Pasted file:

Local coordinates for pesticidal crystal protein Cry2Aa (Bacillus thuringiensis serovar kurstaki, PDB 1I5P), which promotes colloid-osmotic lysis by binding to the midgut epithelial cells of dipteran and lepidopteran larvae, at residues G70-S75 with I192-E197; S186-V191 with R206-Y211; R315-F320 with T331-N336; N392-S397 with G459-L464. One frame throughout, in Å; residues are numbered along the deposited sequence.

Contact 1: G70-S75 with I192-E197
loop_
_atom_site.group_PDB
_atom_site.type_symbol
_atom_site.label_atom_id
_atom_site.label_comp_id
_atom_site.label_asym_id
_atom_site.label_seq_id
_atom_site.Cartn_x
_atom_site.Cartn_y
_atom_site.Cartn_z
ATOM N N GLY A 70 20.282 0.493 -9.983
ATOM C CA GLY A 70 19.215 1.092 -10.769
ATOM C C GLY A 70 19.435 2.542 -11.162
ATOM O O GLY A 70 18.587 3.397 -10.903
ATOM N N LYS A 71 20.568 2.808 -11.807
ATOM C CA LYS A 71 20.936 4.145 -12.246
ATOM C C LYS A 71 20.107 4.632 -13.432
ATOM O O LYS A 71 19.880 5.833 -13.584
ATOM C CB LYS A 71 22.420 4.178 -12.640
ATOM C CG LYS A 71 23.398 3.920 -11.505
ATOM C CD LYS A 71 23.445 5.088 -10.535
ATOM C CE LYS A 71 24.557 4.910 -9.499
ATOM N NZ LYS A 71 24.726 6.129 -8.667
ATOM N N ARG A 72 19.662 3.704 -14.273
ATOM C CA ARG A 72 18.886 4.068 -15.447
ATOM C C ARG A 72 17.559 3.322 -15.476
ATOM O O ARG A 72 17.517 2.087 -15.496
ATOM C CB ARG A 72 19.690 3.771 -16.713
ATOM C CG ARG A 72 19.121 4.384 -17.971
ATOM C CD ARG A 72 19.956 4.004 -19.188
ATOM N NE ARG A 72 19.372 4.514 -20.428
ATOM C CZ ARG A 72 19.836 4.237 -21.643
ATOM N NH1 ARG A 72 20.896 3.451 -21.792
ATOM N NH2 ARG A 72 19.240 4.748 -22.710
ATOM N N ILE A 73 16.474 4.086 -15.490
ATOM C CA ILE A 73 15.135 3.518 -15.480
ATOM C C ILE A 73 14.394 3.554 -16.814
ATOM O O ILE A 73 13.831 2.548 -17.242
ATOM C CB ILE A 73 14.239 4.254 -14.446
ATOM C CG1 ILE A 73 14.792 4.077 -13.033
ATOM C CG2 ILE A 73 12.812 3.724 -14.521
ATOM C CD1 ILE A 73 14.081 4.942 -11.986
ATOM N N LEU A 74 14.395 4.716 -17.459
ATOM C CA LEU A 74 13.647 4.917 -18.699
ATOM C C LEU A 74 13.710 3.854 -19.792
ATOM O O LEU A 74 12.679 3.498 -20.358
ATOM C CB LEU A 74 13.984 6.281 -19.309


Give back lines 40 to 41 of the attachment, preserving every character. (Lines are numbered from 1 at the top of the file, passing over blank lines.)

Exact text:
ATOM O O ILE A 73 13.831 2.548 -17.242
ATOM C CB ILE A 73 14.239 4.254 -14.446